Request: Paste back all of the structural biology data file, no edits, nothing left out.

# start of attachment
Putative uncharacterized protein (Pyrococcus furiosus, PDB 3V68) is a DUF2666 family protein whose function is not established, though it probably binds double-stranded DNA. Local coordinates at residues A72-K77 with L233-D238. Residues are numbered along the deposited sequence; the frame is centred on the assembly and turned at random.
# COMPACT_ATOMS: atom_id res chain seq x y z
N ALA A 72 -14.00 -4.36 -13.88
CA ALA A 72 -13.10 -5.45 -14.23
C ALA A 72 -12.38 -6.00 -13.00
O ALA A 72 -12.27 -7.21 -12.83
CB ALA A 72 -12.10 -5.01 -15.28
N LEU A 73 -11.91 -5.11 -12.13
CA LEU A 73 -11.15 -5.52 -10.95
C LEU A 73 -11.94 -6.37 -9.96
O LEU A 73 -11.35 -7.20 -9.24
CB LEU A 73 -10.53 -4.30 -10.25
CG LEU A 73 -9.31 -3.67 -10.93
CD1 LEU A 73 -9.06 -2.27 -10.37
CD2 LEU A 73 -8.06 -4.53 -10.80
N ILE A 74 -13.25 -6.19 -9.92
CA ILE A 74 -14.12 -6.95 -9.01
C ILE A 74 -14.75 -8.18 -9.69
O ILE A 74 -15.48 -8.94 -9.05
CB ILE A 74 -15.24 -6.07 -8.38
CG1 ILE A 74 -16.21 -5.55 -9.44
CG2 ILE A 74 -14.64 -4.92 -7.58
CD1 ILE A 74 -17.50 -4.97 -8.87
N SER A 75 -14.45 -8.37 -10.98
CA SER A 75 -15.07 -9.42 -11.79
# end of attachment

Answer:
Putative uncharacterized protein (Pyrococcus furiosus, PDB 3V68) is a DUF2666 family protein whose function is not established, though it probably binds double-stranded DNA. Local coordinates at residues A72-K77 with L233-D238. Residues are numbered along the deposited sequence; the frame is centred on the assembly and turned at random.
# COMPACT_ATOMS: atom_id res chain seq x y z
N ALA A 72 -14.00 -4.36 -13.88
CA ALA A 72 -13.10 -5.45 -14.23
C ALA A 72 -12.38 -6.00 -13.00
O ALA A 72 -12.27 -7.21 -12.83
CB ALA A 72 -12.10 -5.01 -15.28
N LEU A 73 -11.91 -5.11 -12.13
CA LEU A 73 -11.15 -5.52 -10.95
C LEU A 73 -11.94 -6.37 -9.96
O LEU A 73 -11.35 -7.20 -9.24
CB LEU A 73 -10.53 -4.30 -10.25
CG LEU A 73 -9.31 -3.67 -10.93
CD1 LEU A 73 -9.06 -2.27 -10.37
CD2 LEU A 73 -8.06 -4.53 -10.80
N ILE A 74 -13.25 -6.19 -9.92
CA ILE A 74 -14.12 -6.95 -9.01
C ILE A 74 -14.75 -8.18 -9.69
O ILE A 74 -15.48 -8.94 -9.05
CB ILE A 74 -15.24 -6.07 -8.38
CG1 ILE A 74 -16.21 -5.55 -9.44
CG2 ILE A 74 -14.64 -4.92 -7.58
CD1 ILE A 74 -17.50 -4.97 -8.87
N SER A 75 -14.45 -8.37 -10.98
CA SER A 75 -15.07 -9.42 -11.79